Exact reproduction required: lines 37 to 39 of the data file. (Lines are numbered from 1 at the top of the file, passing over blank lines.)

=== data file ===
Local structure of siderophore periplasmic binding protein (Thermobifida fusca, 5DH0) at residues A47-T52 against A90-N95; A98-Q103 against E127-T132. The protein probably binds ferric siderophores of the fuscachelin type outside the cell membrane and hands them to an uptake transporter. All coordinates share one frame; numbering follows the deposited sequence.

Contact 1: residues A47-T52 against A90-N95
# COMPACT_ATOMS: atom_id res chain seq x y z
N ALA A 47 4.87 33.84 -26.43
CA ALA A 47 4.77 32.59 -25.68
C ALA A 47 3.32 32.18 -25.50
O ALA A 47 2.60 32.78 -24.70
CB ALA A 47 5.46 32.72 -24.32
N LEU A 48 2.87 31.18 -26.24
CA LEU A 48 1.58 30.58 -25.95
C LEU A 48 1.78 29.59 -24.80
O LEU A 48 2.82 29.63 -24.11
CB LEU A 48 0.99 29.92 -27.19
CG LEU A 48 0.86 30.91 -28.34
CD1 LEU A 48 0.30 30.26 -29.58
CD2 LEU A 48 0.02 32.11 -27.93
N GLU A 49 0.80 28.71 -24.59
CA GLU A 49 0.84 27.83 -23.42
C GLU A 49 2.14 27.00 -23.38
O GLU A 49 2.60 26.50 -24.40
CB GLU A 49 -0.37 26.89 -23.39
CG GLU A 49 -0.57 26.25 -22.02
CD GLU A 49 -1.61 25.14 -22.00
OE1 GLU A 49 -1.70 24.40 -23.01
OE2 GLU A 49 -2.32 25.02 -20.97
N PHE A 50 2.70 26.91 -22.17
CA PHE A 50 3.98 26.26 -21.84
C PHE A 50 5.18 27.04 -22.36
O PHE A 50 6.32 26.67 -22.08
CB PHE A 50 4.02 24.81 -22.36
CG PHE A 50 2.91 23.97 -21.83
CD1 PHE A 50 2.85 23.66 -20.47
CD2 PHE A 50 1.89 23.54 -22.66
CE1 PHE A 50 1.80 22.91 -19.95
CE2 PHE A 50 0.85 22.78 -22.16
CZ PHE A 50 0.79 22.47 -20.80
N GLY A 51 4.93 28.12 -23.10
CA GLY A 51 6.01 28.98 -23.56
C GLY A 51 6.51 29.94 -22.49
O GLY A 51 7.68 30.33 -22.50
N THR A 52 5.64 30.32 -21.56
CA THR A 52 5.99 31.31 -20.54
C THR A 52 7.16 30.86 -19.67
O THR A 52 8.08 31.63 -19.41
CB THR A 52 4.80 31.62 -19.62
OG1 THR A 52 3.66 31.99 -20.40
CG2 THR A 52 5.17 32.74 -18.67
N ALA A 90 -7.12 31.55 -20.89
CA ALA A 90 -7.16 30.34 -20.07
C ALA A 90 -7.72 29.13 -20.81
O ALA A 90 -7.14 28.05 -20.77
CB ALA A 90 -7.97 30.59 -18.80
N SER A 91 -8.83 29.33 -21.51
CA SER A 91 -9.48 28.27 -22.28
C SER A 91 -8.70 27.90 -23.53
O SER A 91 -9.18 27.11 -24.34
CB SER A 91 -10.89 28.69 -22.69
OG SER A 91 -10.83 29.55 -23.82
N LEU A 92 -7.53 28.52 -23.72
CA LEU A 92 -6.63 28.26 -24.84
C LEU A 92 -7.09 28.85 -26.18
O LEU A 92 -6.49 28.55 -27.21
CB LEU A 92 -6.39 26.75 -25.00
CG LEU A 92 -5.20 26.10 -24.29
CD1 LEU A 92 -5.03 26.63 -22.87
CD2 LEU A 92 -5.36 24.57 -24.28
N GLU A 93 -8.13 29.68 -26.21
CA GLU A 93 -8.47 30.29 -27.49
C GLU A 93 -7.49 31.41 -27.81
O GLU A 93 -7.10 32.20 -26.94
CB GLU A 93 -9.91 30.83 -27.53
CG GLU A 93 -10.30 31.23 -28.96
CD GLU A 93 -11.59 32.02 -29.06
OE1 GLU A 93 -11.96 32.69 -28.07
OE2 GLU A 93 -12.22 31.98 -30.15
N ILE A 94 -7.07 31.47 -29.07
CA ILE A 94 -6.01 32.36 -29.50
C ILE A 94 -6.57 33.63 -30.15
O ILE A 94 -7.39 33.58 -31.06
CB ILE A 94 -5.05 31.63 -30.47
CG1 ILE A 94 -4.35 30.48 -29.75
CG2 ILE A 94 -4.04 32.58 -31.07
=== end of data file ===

N GLY A 51 4.93 28.12 -23.10
CA GLY A 51 6.01 28.98 -23.56
C GLY A 51 6.51 29.94 -22.49